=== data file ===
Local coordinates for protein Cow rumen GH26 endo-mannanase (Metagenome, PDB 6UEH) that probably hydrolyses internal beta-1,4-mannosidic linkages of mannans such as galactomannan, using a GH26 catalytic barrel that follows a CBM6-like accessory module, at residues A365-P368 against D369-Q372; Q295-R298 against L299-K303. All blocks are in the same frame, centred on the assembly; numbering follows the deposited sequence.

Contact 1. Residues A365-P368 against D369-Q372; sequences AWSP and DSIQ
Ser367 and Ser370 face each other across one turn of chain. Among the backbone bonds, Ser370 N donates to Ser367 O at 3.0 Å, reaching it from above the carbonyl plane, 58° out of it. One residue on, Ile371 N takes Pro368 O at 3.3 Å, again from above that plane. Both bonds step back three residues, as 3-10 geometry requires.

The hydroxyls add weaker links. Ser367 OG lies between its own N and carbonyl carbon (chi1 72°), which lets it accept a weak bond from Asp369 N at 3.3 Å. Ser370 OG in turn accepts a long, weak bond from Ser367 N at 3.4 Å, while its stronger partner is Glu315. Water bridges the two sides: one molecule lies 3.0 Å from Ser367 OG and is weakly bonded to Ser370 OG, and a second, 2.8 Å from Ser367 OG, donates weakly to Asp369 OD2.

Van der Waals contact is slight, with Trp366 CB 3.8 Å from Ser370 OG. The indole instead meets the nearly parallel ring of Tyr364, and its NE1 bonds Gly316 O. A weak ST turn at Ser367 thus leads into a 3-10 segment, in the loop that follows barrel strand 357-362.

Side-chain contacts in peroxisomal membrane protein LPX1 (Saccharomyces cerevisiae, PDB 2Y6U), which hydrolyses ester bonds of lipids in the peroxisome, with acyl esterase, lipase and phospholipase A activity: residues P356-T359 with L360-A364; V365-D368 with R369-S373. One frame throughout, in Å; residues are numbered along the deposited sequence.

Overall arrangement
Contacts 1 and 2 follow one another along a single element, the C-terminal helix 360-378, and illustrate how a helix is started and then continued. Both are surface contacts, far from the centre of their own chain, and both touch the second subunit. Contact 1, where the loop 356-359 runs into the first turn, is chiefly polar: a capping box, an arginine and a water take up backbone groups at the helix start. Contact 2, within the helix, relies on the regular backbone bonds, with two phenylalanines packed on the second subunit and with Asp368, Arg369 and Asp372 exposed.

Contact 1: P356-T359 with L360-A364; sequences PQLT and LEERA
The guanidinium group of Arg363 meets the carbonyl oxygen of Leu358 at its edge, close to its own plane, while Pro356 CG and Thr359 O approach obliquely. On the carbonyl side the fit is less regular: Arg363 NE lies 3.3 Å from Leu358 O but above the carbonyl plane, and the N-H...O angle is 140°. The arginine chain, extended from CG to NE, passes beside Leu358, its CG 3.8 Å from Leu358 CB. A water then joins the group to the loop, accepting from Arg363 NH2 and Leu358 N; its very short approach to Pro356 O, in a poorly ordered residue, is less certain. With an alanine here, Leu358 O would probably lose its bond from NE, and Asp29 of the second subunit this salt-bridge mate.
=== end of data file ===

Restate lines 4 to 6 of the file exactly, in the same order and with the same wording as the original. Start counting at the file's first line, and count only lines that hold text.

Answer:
The hydroxyls add weaker links. Ser367 OG lies between its own N and carbonyl carbon (chi1 72°), which lets it accept a weak bond from Asp369 N at 3.3 Å. Ser370 OG in turn accepts a long, weak bond from Ser367 N at 3.4 Å, while its stronger partner is Glu315. Water bridges the two sides: one molecule lies 3.0 Å from Ser367 OG and is weakly bonded to Ser370 OG, and a second, 2.8 Å from Ser367 OG, donates weakly to Asp369 OD2.

Van der Waals contact is slight, with Trp366 CB 3.8 Å from Ser370 OG. The indole instead meets the nearly parallel ring of Tyr364, and its NE1 bonds Gly316 O. A weak ST turn at Ser367 thus leads into a 3-10 segment, in the loop that follows barrel strand 357-362.

Side-chain contacts in peroxisomal membrane protein LPX1 (Saccharomyces cerevisiae, PDB 2Y6U), which hydrolyses ester bonds of lipids in the peroxisome, with acyl esterase, lipase and phospholipase A activity: residues P356-T359 with L360-A364; V365-D368 with R369-S373. One frame throughout, in Å; residues are numbered along the deposited sequence.